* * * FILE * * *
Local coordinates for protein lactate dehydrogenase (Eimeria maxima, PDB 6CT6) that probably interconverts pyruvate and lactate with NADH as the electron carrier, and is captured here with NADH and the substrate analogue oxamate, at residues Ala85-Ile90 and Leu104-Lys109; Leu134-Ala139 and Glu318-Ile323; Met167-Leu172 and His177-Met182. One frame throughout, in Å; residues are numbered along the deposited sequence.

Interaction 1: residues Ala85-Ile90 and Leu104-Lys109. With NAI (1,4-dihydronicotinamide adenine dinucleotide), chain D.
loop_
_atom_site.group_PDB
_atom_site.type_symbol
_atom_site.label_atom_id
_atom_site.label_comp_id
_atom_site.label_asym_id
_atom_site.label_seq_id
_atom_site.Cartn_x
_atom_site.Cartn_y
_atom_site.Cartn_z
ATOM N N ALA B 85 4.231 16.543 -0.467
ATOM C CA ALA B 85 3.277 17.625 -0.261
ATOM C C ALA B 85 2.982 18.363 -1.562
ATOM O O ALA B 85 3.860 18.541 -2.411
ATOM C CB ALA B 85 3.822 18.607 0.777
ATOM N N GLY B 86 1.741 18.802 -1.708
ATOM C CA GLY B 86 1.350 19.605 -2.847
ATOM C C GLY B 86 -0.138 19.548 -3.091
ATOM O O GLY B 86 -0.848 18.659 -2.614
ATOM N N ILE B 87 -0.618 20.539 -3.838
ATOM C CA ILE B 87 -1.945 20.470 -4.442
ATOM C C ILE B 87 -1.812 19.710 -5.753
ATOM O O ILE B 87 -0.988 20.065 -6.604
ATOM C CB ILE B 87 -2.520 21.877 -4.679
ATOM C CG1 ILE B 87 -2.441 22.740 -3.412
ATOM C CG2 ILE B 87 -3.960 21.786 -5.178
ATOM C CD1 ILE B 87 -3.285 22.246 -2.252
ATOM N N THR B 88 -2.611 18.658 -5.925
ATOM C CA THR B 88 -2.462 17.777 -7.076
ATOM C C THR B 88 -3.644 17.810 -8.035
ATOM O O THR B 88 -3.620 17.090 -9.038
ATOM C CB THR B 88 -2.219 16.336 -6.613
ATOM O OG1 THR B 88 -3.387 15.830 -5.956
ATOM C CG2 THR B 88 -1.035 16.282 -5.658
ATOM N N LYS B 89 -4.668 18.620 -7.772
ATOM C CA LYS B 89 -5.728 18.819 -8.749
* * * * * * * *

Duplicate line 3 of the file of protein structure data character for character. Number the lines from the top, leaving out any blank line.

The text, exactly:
loop_